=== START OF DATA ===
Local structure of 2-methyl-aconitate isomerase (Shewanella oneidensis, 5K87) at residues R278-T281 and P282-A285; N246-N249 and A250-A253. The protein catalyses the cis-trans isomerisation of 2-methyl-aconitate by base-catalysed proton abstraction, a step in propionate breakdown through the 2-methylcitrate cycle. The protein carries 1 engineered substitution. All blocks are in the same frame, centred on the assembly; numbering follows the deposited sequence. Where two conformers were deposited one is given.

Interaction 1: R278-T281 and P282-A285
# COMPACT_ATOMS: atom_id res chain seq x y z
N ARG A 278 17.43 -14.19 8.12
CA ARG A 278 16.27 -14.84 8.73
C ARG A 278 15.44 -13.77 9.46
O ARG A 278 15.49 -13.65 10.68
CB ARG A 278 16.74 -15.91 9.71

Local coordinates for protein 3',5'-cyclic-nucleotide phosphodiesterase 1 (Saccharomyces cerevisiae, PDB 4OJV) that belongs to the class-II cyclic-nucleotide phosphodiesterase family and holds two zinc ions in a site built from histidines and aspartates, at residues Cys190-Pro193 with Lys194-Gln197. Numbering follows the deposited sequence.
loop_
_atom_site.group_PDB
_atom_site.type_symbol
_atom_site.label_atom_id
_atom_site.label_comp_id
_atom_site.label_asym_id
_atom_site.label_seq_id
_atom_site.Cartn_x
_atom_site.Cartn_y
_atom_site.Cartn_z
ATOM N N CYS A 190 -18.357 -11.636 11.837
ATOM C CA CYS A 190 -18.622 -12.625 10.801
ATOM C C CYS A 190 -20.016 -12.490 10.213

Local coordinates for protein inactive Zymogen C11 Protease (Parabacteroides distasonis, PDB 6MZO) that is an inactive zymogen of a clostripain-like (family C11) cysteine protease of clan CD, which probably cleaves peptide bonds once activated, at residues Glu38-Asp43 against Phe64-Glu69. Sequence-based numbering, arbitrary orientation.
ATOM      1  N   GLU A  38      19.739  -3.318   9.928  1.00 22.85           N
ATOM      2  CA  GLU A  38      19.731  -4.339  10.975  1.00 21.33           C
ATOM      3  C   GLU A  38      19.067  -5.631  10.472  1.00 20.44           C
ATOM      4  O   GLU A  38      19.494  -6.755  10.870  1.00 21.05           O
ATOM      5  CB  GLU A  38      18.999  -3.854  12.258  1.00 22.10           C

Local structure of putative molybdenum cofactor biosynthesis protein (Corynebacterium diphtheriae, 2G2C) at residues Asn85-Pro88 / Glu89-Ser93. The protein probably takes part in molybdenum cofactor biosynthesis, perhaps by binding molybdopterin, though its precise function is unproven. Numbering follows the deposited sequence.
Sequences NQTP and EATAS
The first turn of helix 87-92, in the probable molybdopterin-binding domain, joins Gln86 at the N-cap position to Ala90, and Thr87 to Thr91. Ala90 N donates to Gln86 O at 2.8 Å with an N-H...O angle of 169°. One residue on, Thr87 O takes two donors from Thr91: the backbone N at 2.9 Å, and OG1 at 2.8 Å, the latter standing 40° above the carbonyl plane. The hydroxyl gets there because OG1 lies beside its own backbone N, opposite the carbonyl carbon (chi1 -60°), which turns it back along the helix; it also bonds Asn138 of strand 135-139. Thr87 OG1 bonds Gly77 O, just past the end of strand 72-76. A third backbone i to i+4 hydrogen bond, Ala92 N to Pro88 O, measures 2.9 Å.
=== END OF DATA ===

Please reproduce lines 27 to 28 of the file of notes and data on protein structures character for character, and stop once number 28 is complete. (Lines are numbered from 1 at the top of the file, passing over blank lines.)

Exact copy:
ATOM      4  O   GLU A  38      19.494  -6.755  10.870  1.00 21.05           O
ATOM      5  CB  GLU A  38      18.999  -3.854  12.258  1.00 22.10           C